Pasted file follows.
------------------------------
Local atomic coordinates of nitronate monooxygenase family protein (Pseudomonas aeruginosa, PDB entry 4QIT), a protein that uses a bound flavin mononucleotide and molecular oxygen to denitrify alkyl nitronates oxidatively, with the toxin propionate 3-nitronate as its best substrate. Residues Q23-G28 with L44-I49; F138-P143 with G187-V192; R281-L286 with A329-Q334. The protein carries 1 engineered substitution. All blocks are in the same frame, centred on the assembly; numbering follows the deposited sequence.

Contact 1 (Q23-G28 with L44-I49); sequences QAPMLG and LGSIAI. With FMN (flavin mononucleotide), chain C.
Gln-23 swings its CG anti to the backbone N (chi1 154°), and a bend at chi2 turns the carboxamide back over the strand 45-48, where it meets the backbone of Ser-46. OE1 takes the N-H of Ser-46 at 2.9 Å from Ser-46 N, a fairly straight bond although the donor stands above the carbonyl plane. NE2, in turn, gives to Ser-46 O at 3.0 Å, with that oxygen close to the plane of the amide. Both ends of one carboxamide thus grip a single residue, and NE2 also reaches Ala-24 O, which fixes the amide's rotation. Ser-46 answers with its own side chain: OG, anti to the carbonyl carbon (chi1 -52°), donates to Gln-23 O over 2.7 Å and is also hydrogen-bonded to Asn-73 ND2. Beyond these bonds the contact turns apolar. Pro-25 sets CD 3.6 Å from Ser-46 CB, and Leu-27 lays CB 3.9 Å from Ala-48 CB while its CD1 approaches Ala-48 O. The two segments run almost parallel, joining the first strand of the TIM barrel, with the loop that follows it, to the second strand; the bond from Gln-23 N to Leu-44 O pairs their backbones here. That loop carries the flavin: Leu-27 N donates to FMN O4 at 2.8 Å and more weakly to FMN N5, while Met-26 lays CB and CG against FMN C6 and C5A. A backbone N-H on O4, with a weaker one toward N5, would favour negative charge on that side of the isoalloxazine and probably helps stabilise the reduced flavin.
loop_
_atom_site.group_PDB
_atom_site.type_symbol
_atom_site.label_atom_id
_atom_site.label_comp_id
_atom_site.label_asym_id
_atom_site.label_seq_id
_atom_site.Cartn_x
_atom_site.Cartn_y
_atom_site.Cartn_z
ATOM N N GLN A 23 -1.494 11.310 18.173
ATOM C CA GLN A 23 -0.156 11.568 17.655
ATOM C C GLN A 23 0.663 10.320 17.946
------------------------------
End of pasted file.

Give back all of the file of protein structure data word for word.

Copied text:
Local atomic coordinates of nitronate monooxygenase family protein (Pseudomonas aeruginosa, PDB entry 4QIT), a protein that uses a bound flavin mononucleotide and molecular oxygen to denitrify alkyl nitronates oxidatively, with the toxin propionate 3-nitronate as its best substrate. Residues Q23-G28 with L44-I49; F138-P143 with G187-V192; R281-L286 with A329-Q334. The protein carries 1 engineered substitution. All blocks are in the same frame, centred on the assembly; numbering follows the deposited sequence.

Contact 1 (Q23-G28 with L44-I49); sequences QAPMLG and LGSIAI. With FMN (flavin mononucleotide), chain C.
Gln-23 swings its CG anti to the backbone N (chi1 154°), and a bend at chi2 turns the carboxamide back over the strand 45-48, where it meets the backbone of Ser-46. OE1 takes the N-H of Ser-46 at 2.9 Å from Ser-46 N, a fairly straight bond although the donor stands above the carbonyl plane. NE2, in turn, gives to Ser-46 O at 3.0 Å, with that oxygen close to the plane of the amide. Both ends of one carboxamide thus grip a single residue, and NE2 also reaches Ala-24 O, which fixes the amide's rotation. Ser-46 answers with its own side chain: OG, anti to the carbonyl carbon (chi1 -52°), donates to Gln-23 O over 2.7 Å and is also hydrogen-bonded to Asn-73 ND2. Beyond these bonds the contact turns apolar. Pro-25 sets CD 3.6 Å from Ser-46 CB, and Leu-27 lays CB 3.9 Å from Ala-48 CB while its CD1 approaches Ala-48 O. The two segments run almost parallel, joining the first strand of the TIM barrel, with the loop that follows it, to the second strand; the bond from Gln-23 N to Leu-44 O pairs their backbones here. That loop carries the flavin: Leu-27 N donates to FMN O4 at 2.8 Å and more weakly to FMN N5, while Met-26 lays CB and CG against FMN C6 and C5A. A backbone N-H on O4, with a weaker one toward N5, would favour negative charge on that side of the isoalloxazine and probably helps stabilise the reduced flavin.
loop_
_atom_site.group_PDB
_atom_site.type_symbol
_atom_site.label_atom_id
_atom_site.label_comp_id
_atom_site.label_asym_id
_atom_site.label_seq_id
_atom_site.Cartn_x
_atom_site.Cartn_y
_atom_site.Cartn_z
ATOM N N GLN A 23 -1.494 11.310 18.173
ATOM C CA GLN A 23 -0.156 11.568 17.655
ATOM C C GLN A 23 0.663 10.320 17.946